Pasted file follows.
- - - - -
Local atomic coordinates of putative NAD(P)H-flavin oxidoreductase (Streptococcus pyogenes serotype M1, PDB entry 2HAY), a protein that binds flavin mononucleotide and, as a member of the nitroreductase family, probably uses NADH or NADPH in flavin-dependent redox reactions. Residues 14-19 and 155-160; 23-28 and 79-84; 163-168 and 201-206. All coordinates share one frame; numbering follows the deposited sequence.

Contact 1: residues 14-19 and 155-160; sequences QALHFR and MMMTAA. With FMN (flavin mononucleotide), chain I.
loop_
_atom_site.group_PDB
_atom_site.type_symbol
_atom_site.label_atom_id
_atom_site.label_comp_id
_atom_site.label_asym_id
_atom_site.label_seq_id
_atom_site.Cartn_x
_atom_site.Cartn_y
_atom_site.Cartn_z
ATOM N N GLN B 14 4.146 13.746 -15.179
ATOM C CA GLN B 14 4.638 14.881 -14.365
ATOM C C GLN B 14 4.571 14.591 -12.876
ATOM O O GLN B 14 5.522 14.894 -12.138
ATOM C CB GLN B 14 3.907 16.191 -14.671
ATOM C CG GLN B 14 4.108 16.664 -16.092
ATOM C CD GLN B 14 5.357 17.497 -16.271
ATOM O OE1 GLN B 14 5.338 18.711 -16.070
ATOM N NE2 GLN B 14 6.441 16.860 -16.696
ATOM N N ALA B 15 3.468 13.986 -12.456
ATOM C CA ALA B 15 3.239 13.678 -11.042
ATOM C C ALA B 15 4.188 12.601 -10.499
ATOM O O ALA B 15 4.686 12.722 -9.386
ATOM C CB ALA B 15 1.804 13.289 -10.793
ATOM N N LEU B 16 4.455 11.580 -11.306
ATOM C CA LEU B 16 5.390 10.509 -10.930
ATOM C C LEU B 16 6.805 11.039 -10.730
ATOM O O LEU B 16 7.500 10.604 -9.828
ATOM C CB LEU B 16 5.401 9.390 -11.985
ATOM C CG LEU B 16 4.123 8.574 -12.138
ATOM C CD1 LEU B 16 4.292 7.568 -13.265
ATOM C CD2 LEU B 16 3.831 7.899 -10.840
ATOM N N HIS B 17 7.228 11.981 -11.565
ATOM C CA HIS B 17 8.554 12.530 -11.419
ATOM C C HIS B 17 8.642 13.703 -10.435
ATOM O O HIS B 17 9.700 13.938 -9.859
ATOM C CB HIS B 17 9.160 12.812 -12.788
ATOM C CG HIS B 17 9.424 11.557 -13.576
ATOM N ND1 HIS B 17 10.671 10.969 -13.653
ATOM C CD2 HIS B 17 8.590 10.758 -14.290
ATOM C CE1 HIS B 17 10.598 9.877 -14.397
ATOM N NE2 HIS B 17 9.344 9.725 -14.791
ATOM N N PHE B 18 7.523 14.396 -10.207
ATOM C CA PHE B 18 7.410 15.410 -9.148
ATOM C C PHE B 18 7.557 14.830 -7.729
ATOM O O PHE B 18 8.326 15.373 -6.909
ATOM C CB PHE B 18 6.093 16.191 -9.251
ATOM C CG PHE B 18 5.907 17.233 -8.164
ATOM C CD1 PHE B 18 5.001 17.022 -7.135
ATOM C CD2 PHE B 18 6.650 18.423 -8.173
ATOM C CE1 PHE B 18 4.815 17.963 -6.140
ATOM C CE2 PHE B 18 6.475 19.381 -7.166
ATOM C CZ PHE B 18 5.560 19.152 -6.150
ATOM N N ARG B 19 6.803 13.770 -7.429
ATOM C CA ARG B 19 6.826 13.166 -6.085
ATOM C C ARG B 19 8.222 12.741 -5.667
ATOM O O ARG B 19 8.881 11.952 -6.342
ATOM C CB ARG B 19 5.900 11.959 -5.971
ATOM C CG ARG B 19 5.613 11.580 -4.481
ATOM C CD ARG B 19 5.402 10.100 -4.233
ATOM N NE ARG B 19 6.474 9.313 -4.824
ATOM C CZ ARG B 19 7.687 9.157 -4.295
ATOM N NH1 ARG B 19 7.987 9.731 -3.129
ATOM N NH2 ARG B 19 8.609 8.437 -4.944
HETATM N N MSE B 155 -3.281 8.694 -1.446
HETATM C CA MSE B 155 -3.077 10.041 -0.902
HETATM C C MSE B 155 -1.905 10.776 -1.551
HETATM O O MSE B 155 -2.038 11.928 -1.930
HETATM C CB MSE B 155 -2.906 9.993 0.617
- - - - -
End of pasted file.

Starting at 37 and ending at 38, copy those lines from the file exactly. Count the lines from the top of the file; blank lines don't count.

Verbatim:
ATOM C C HIS B 17 8.642 13.703 -10.435
ATOM O O HIS B 17 9.700 13.938 -9.859